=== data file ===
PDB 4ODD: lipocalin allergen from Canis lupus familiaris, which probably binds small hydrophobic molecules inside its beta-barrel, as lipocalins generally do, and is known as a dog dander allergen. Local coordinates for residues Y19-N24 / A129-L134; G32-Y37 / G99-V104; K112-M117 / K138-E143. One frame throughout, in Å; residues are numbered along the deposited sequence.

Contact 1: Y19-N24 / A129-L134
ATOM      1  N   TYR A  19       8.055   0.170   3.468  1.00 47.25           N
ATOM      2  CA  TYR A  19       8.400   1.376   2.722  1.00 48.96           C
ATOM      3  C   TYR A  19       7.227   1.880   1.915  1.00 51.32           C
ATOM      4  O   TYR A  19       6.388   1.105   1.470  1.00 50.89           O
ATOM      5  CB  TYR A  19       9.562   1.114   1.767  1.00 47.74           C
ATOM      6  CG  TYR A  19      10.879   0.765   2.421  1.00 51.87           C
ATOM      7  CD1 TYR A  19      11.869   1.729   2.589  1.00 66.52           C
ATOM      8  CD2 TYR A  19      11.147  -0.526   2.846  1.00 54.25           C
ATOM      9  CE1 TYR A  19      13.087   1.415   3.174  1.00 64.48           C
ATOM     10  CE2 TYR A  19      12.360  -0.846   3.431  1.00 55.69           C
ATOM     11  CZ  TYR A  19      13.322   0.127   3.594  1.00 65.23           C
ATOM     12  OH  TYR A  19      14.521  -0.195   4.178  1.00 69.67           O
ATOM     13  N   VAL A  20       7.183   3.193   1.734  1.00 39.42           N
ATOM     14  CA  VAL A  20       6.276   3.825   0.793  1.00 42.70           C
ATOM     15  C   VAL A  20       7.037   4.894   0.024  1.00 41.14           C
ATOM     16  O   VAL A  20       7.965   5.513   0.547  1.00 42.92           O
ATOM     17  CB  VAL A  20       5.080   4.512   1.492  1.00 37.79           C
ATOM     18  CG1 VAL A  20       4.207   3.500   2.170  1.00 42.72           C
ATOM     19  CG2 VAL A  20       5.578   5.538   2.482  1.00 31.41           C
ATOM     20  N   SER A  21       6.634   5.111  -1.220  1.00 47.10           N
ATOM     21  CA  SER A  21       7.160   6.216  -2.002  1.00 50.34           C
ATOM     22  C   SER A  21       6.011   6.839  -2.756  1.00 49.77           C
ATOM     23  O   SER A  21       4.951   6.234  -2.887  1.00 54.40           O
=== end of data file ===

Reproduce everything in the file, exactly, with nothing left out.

PDB 4ODD: lipocalin allergen from Canis lupus familiaris, which probably binds small hydrophobic molecules inside its beta-barrel, as lipocalins generally do, and is known as a dog dander allergen. Local coordinates for residues Y19-N24 / A129-L134; G32-Y37 / G99-V104; K112-M117 / K138-E143. One frame throughout, in Å; residues are numbered along the deposited sequence.

Contact 1: Y19-N24 / A129-L134
ATOM      1  N   TYR A  19       8.055   0.170   3.468  1.00 47.25           N
ATOM      2  CA  TYR A  19       8.400   1.376   2.722  1.00 48.96           C
ATOM      3  C   TYR A  19       7.227   1.880   1.915  1.00 51.32           C
ATOM      4  O   TYR A  19       6.388   1.105   1.470  1.00 50.89           O
ATOM      5  CB  TYR A  19       9.562   1.114   1.767  1.00 47.74           C
ATOM      6  CG  TYR A  19      10.879   0.765   2.421  1.00 51.87           C
ATOM      7  CD1 TYR A  19      11.869   1.729   2.589  1.00 66.52           C
ATOM      8  CD2 TYR A  19      11.147  -0.526   2.846  1.00 54.25           C
ATOM      9  CE1 TYR A  19      13.087   1.415   3.174  1.00 64.48           C
ATOM     10  CE2 TYR A  19      12.360  -0.846   3.431  1.00 55.69           C
ATOM     11  CZ  TYR A  19      13.322   0.127   3.594  1.00 65.23           C
ATOM     12  OH  TYR A  19      14.521  -0.195   4.178  1.00 69.67           O
ATOM     13  N   VAL A  20       7.183   3.193   1.734  1.00 39.42           N
ATOM     14  CA  VAL A  20       6.276   3.825   0.793  1.00 42.70           C
ATOM     15  C   VAL A  20       7.037   4.894   0.024  1.00 41.14           C
ATOM     16  O   VAL A  20       7.965   5.513   0.547  1.00 42.92           O
ATOM     17  CB  VAL A  20       5.080   4.512   1.492  1.00 37.79           C
ATOM     18  CG1 VAL A  20       4.207   3.500   2.170  1.00 42.72           C
ATOM     19  CG2 VAL A  20       5.578   5.538   2.482  1.00 31.41           C
ATOM     20  N   SER A  21       6.634   5.111  -1.220  1.00 47.10           N
ATOM     21  CA  SER A  21       7.160   6.216  -2.002  1.00 50.34           C
ATOM     22  C   SER A  21       6.011   6.839  -2.756  1.00 49.77           C
ATOM     23  O   SER A  21       4.951   6.234  -2.887  1.00 54.40           O